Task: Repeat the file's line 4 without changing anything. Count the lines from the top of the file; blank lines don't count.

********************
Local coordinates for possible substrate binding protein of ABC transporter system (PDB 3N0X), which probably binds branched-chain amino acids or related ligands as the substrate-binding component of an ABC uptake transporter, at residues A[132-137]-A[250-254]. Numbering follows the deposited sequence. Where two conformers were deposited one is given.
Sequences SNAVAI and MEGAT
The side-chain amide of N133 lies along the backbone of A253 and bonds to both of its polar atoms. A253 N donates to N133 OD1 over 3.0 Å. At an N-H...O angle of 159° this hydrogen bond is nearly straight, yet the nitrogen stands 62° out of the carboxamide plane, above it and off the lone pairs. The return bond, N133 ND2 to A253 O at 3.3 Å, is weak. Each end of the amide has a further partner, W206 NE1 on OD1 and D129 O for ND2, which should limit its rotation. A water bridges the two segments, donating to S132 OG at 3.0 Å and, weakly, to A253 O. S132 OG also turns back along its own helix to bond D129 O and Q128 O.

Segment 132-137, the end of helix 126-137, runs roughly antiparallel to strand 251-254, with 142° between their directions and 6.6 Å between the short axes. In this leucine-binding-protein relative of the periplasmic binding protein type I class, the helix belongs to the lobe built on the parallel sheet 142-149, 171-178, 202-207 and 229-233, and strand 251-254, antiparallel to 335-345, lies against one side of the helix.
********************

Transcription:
Segment 132-137, the end of helix 126-137, runs roughly antiparallel to strand 251-254, with 142° between their directions and 6.6 Å between the short axes. In this leucine-binding-protein relative of the periplasmic binding protein type I class, the helix belongs to the lobe built on the parallel sheet 142-149, 171-178, 202-207 and 229-233, and strand 251-254, antiparallel to 335-345, lies against one side of the helix.